Prevalence of Anxiety and Stress in Mothers of Children with Autism Spectrum Disorder (ASD): A Review of Literature
Authors: Katelynn Jolly ; Professor Tonya Huber
Objective: Mothers of children with autism spectrum disorder (ASD) are likely to develop and experience stress and anxiety due to the overwhelming amount of new information, research on their child’s needs, and coping with everyday hardships. Method: This systematic review analyzed seven recent research articles related to the anxiety and stress in mothers raising children with ASD. Studies were limited to a focus on maternal mental health experiences raising a child with ASD. Findings: All studies examined show a sample of mothers that have anxiety while raising children with ASD. Researchers employed different methodologies in measuring these mothers’ anxiety at either one or two points in time. The strengths and weaknesses of each study were reviewed. Some studies even reported a direct effect concerning the way mothers interact with others and their children as a result of their mental health state. Limitations in most of the studies reviewed showed a smaller sample size than originally intended. Conclusion: While there are many studies that focus on children with ASD, there is a lack of research on the mental health state of their parents, specifically mothers. These parents take on the role of being a provider, advocate, and channel between their children and a world that is rarely accessible to them. Research in this area can greatly benefit new mothers experiencing this, and all parents that may have an unhealthy mental state when dealing with the responsibility and work it takes raising a child with a disability.
Students' Self-Efficacy Towards Learning English Through Drama and CLIL
Authors: Alaa A. Aladini ; Mohammad Abu Owda
This study aimed at exploring the impact of Content and Language Integrated Learning (CLIL) and drama on students’ self-efficacy towards learning English through drama. The sample of the study was (68) ninth graders (divided into two equal groups) from Al-Mamounia preparatory school in Gaza Strip. The two researchers used a self-efficacy scale. The findings revealed that the program based on CLIL and Drama was effective to improve the students’ self-efficacy towards learning English in general and towards learning English through drama. The researchers recommend that EFL Palestinian teachers should use the CLIL and drama approach as a tool for enhancing students’ self-efficacy.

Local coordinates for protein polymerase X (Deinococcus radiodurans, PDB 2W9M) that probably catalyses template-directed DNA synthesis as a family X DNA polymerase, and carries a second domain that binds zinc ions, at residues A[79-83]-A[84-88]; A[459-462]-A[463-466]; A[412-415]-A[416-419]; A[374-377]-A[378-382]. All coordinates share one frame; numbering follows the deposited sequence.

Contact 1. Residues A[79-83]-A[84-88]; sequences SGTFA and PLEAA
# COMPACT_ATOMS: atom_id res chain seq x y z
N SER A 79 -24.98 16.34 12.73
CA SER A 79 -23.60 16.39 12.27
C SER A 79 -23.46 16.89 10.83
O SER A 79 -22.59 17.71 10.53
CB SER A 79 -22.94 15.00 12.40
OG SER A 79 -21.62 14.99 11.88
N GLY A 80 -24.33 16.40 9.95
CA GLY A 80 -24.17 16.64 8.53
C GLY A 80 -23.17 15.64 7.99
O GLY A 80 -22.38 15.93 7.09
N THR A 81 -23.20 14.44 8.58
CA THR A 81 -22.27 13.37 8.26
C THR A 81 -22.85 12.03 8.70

Integrating Drama With Language and Content to Enhance Students' English Oral Production Skills
Authors: Dr. Alaa Aladini
This study aimed at investigating the effect of Content and Language Integrated Learning (CLIL) and drama on developing 7th graders’ English oral production skills. The sample of the study was (80) 7th graders (divided into two equal groups) from D/Balah preparatory school in Gaza Strip. The researcher used an oral production skills test as the tool of the study. The findings revealed that the suggested program based on CLIL and Drama was effective to improve 7th graders’ oral production skills.
To Teach or Not to Teach Online: Pedagogical Considerations About Distance Learning
Authors: William H. Robertson
The use of online course delivery has been promoted at many institutions of higher education as a way to provide greater access to students in a variety of degree programs. The lack of emphasis of online pedagogical strategies has left many faculty members to not consider teaching online, while administrators look for ways to increase revenue through enrollment with limited classroom space on campus. In this paper, the reasons faculty who have taught not online are explored and examined, while providing insight into the motivations of teaching online that could lead to increased participation within distance learning frameworks. Currently, universities across the globe are continuously challenged to provide increased opportunities to non-traditional students without increasing tuition for students or the overall operating budget. As most non-traditional students are not able to attend their classes in a full-time status, many universities are now encouraging and developing a strong distance education program across their institutions. Although distance learning does in fact provide non-traditional students the opportunity of higher education the integrity of university must not be lost, and the following case study of a Hispanic Serving Institution in the Southwest United states is a good example of how universities must consider the consequences and not just the benefits that online teaching has to offer.